This is every bit as indecent as torching the Koran, implicitly endorsing as it does the very dehumanization of non-Muslims that leads to terrorism. Furthermore, there is hypocrisy to consider: the Defense Department now piously condemning Koran burning is the same Defense Department that itself did not give a second thought to confiscating and burning bibles in Afghanistan.
Quite consciously, U.S. commanders ordered this purge in deference to sharia proscriptions against the proselytism of faiths other than Islam. And as General Petraeus well knows, his chain of command is not the only one destroying bibles. Non-Muslim religious artifacts, including bibles, are torched or otherwise destroyed in Islamic countries every single day as a matter of standard operating procedure. (See, e.g., my 2007 post on Saudi government guidelines that prohibit Jews and Christians from bringing bibles, crucifixes, Stars of David, etc., into the country — and, of course, not just non-Muslim accessories but non-Muslim people are barred from entering Mecca and most of Medina, based on the classical interpretation of an injunction found in what Petraeus is fond of calling the Holy Qur’an (sura 9:28: “Truly the pagans are unclean . . . so let them not . . . approach the sacred mosque”).
I don’t like book burning either, but I think there are different kinds of book burnings. One is done for purposes of censorship — the attempt to purge the world of every copy of a book to make it as if the sentiments expressed never existed. A good modern example is Cambridge University Press’s shameful pulping of all known copies of Alms for Jihad (see Stanley’s 2007 post on that). The other kind of burning is done as symbolic condemnation. That’s what I think Terry Jones was doing. He knows he doesn’t have the ability to purge the Koran from the world, and he wasn’t trying to. He was trying to condemn some of the ideas that are in it — or maybe he really thinks the whole thing is condemnable.
This is a particularly aggressive and vivid way to express disdain, but I don’t know that it is much different in principle from orally condemning some of the Koran’s suras and verses. Sura 9 of the Koran, for example, states the supremacist doctrine that commands Muslims to kill and conquer non-Muslims (e.g., 9:5: “But when the forbidden months are past, then fight and slay the pagans wherever ye find them, and seize them, beleaguer them, and lie in wait for them in every stratagem (of war) . . .”; 9:29: “Fight those who believe not in Allah nor the last day, nor hold forbidden which hath been forbidden by Allah and His Messenger, nor acknowledge the Religion of Truth, from among the people of the Book [i.e., the Jews and Christians], until they pay the jizya [i.e., the tax paid for the privilege of living as dhimmis under the protection of the sharia state] with willing submission, and feel themselves subdued”). I must say, I’ve got a much bigger problem with the people trying to comply with those commands than with the guy who burns them.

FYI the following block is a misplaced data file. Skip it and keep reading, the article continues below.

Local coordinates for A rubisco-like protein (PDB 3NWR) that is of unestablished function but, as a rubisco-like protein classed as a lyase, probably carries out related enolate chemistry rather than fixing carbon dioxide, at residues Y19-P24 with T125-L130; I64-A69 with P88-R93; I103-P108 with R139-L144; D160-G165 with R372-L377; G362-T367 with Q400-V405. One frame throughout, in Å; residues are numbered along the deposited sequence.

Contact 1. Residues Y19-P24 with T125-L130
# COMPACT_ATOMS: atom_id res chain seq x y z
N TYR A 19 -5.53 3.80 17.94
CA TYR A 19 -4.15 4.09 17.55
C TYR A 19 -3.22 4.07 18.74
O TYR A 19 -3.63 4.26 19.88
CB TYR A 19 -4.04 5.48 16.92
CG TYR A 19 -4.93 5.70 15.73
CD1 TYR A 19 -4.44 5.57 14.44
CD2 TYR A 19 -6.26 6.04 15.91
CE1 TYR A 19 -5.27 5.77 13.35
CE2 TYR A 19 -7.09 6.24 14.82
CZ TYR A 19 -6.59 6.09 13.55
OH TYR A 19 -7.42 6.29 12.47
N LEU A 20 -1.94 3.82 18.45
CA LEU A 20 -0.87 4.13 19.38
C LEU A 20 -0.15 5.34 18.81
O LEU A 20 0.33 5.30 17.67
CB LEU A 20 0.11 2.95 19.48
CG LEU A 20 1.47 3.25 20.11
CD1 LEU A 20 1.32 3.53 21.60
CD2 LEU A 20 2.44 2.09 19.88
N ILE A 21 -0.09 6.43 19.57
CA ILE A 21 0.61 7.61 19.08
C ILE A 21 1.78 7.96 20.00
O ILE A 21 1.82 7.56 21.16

Brace yourself for the crapload of liberal-left blather sure to inundate us over the 'McCarthyism' of the Pete King investigation. Hats off to Pete King, a true profile in courage, who stands up to militant Islam and its liberal-left enablers. Here is Steven Emerson, an expert commentator on these matters (emphasis added):
The line of attack is now familiar: If King (R-L.I.) were truly interested in violent extremism, his hearings would focus on a wide range of groups that wreak havoc on America, including neo-Nazis and others; by focusing solely on Muslim extremism, the argument goes, he is betraying his bias.
This is utterly ridiculous. Our organization, the Investigative Project on Terrorism, recently did an analysis of all terrorism convictions based on statistics released by the Justice Department. These stats show that more than 80% of all convictions tied to international terrorist groups and homegrown terrorism since 9/11 involve defendants driven by a radical Islamist agenda. Though Muslims represent less than 1% of the American population, they constitute defendants in 186 of the 228 cases the Justice Department lists.
The figures confirm that there is a disproportionate problem of Islamic militancy and terrorism among the American Muslim population.